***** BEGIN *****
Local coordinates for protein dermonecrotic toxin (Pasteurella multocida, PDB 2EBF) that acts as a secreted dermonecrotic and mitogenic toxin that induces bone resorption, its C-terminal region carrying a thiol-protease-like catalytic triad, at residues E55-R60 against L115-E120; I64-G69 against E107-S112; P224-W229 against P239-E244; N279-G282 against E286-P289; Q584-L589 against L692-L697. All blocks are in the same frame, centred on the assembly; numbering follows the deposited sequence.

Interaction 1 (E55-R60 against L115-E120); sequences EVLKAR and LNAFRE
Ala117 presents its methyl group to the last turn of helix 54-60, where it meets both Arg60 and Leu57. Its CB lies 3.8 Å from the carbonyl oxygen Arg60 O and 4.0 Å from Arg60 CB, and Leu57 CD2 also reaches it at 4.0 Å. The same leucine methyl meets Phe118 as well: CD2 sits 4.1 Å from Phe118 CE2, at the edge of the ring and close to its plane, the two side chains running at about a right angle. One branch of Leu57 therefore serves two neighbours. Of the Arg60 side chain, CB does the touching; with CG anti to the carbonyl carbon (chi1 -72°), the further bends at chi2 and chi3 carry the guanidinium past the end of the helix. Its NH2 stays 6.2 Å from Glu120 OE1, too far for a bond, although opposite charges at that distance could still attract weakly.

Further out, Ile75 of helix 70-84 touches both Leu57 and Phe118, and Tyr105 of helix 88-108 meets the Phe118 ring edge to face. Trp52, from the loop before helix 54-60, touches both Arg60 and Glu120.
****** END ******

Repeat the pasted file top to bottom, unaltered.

Local coordinates for protein dermonecrotic toxin (Pasteurella multocida, PDB 2EBF) that acts as a secreted dermonecrotic and mitogenic toxin that induces bone resorption, its C-terminal region carrying a thiol-protease-like catalytic triad, at residues E55-R60 against L115-E120; I64-G69 against E107-S112; P224-W229 against P239-E244; N279-G282 against E286-P289; Q584-L589 against L692-L697. All blocks are in the same frame, centred on the assembly; numbering follows the deposited sequence.

Interaction 1 (E55-R60 against L115-E120); sequences EVLKAR and LNAFRE
Ala117 presents its methyl group to the last turn of helix 54-60, where it meets both Arg60 and Leu57. Its CB lies 3.8 Å from the carbonyl oxygen Arg60 O and 4.0 Å from Arg60 CB, and Leu57 CD2 also reaches it at 4.0 Å. The same leucine methyl meets Phe118 as well: CD2 sits 4.1 Å from Phe118 CE2, at the edge of the ring and close to its plane, the two side chains running at about a right angle. One branch of Leu57 therefore serves two neighbours. Of the Arg60 side chain, CB does the touching; with CG anti to the carbonyl carbon (chi1 -72°), the further bends at chi2 and chi3 carry the guanidinium past the end of the helix. Its NH2 stays 6.2 Å from Glu120 OE1, too far for a bond, although opposite charges at that distance could still attract weakly.

Further out, Ile75 of helix 70-84 touches both Leu57 and Phe118, and Tyr105 of helix 88-108 meets the Phe118 ring edge to face. Trp52, from the loop before helix 54-60, touches both Arg60 and Glu120.